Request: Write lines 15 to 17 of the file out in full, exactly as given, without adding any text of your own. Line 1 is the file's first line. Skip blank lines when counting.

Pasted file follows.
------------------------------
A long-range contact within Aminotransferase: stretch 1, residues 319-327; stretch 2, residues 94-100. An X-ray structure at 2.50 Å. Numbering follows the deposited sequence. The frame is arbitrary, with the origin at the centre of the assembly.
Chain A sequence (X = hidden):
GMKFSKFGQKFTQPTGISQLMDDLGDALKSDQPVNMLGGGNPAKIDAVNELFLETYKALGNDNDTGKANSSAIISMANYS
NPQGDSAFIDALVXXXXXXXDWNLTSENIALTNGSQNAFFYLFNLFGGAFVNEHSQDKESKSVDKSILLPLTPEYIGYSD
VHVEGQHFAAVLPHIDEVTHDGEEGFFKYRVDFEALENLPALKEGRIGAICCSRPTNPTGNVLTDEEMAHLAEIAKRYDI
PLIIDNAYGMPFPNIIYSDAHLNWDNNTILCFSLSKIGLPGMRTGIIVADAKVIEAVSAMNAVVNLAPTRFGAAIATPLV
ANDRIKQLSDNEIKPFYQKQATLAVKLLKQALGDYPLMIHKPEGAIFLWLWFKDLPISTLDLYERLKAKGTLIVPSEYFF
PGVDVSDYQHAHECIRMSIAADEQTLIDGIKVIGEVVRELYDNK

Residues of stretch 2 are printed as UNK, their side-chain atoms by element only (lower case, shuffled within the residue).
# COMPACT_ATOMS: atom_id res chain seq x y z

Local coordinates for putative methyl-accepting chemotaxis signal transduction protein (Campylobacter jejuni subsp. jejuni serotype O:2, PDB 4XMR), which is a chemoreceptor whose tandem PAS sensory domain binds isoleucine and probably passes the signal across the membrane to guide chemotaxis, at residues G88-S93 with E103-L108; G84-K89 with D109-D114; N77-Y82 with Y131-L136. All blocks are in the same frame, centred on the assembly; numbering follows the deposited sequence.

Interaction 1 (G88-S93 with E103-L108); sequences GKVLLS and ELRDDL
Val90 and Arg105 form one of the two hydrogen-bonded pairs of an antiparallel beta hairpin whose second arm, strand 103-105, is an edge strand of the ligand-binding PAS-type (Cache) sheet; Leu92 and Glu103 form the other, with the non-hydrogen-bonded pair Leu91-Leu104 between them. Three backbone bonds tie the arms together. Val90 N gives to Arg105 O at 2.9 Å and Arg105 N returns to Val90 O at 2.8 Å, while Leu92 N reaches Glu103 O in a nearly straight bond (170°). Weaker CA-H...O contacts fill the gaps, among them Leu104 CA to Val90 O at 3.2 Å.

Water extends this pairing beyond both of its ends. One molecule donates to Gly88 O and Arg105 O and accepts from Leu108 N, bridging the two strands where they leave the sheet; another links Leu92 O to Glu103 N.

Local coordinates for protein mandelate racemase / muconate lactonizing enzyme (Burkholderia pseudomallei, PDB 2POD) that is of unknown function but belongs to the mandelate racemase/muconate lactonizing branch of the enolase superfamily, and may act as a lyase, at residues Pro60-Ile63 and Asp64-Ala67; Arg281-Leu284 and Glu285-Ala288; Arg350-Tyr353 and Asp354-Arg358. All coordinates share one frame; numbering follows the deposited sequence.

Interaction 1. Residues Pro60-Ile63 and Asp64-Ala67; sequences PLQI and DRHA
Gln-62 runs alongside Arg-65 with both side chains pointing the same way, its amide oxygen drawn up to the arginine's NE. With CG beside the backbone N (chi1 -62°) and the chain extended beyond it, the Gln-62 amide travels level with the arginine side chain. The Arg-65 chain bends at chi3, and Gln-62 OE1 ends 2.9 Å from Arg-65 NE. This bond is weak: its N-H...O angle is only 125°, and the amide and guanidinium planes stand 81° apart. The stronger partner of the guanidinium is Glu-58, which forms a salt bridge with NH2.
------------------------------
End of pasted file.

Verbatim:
Local coordinates for protein mandelate racemase / muconate lactonizing enzyme (Burkholderia pseudomallei, PDB 2POD) that is of unknown function but belongs to the mandelate racemase/muconate lactonizing branch of the enolase superfamily, and may act as a lyase, at residues Pro60-Ile63 and Asp64-Ala67; Arg281-Leu284 and Glu285-Ala288; Arg350-Tyr353 and Asp354-Arg358. All coordinates share one frame; numbering follows the deposited sequence.

Interaction 1. Residues Pro60-Ile63 and Asp64-Ala67; sequences PLQI and DRHA
Gln-62 runs alongside Arg-65 with both side chains pointing the same way, its amide oxygen drawn up to the arginine's NE. With CG beside the backbone N (chi1 -62°) and the chain extended beyond it, the Gln-62 amide travels level with the arginine side chain. The Arg-65 chain bends at chi3, and Gln-62 OE1 ends 2.9 Å from Arg-65 NE. This bond is weak: its N-H...O angle is only 125°, and the amide and guanidinium planes stand 81° apart. The stronger partner of the guanidinium is Glu-58, which forms a salt bridge with NH2.